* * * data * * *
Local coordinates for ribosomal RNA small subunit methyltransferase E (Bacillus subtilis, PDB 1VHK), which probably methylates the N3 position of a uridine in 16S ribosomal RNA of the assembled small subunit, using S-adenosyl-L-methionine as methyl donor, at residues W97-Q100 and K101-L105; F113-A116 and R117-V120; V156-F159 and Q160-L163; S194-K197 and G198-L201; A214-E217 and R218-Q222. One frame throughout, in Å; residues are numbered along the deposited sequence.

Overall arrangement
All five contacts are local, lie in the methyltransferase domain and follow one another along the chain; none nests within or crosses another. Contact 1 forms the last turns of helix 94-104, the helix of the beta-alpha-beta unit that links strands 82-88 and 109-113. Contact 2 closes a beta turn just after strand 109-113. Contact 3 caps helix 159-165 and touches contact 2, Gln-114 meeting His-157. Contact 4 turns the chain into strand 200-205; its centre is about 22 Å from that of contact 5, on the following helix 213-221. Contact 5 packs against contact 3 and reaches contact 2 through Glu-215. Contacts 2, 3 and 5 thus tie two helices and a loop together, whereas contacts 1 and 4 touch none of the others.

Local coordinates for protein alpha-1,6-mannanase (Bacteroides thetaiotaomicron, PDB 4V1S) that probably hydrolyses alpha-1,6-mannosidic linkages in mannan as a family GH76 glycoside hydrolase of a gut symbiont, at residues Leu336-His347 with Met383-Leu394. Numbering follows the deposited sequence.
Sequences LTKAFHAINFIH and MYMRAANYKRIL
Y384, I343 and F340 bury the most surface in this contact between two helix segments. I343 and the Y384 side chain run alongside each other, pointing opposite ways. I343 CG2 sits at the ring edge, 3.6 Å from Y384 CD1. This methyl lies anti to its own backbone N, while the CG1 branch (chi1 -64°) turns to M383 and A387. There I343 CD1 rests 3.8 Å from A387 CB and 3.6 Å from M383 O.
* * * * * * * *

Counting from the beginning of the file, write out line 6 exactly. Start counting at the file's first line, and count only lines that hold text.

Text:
Y384, I343 and F340 bury the most surface in this contact between two helix segments. I343 and the Y384 side chain run alongside each other, pointing opposite ways. I343 CG2 sits at the ring edge, 3.6 Å from Y384 CD1. This methyl lies anti to its own backbone N, while the CG1 branch (chi1 -64°) turns to M383 and A387. There I343 CD1 rests 3.8 Å from A387 CB and 3.6 Å from M383 O.